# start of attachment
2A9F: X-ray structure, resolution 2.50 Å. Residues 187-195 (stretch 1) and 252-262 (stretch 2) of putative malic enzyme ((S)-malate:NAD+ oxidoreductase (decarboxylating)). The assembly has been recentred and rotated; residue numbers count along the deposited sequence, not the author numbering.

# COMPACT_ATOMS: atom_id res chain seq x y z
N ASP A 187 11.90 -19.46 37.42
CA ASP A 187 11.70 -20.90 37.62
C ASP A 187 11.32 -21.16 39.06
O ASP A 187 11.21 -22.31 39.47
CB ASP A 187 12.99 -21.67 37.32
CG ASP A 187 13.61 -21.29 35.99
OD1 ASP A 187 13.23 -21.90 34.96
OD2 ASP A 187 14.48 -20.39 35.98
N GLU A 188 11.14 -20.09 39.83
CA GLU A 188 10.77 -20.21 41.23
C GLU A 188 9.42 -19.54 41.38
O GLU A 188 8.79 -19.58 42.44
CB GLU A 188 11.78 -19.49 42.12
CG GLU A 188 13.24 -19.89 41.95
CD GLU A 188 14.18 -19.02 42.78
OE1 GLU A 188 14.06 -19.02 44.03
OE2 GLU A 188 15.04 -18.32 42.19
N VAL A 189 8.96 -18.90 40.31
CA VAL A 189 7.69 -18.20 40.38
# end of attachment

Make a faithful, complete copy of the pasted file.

2A9F: X-ray structure, resolution 2.50 Å. Residues 187-195 (stretch 1) and 252-262 (stretch 2) of putative malic enzyme ((S)-malate:NAD+ oxidoreductase (decarboxylating)). The assembly has been recentred and rotated; residue numbers count along the deposited sequence, not the author numbering.

# COMPACT_ATOMS: atom_id res chain seq x y z
N ASP A 187 11.90 -19.46 37.42
CA ASP A 187 11.70 -20.90 37.62
C ASP A 187 11.32 -21.16 39.06
O ASP A 187 11.21 -22.31 39.47
CB ASP A 187 12.99 -21.67 37.32
CG ASP A 187 13.61 -21.29 35.99
OD1 ASP A 187 13.23 -21.90 34.96
OD2 ASP A 187 14.48 -20.39 35.98
N GLU A 188 11.14 -20.09 39.83
CA GLU A 188 10.77 -20.21 41.23
C GLU A 188 9.42 -19.54 41.38
O GLU A 188 8.79 -19.58 42.44
CB GLU A 188 11.78 -19.49 42.12
CG GLU A 188 13.24 -19.89 41.95
CD GLU A 188 14.18 -19.02 42.78
OE1 GLU A 188 14.06 -19.02 44.03
OE2 GLU A 188 15.04 -18.32 42.19
N VAL A 189 8.96 -18.90 40.31
CA VAL A 189 7.69 -18.20 40.38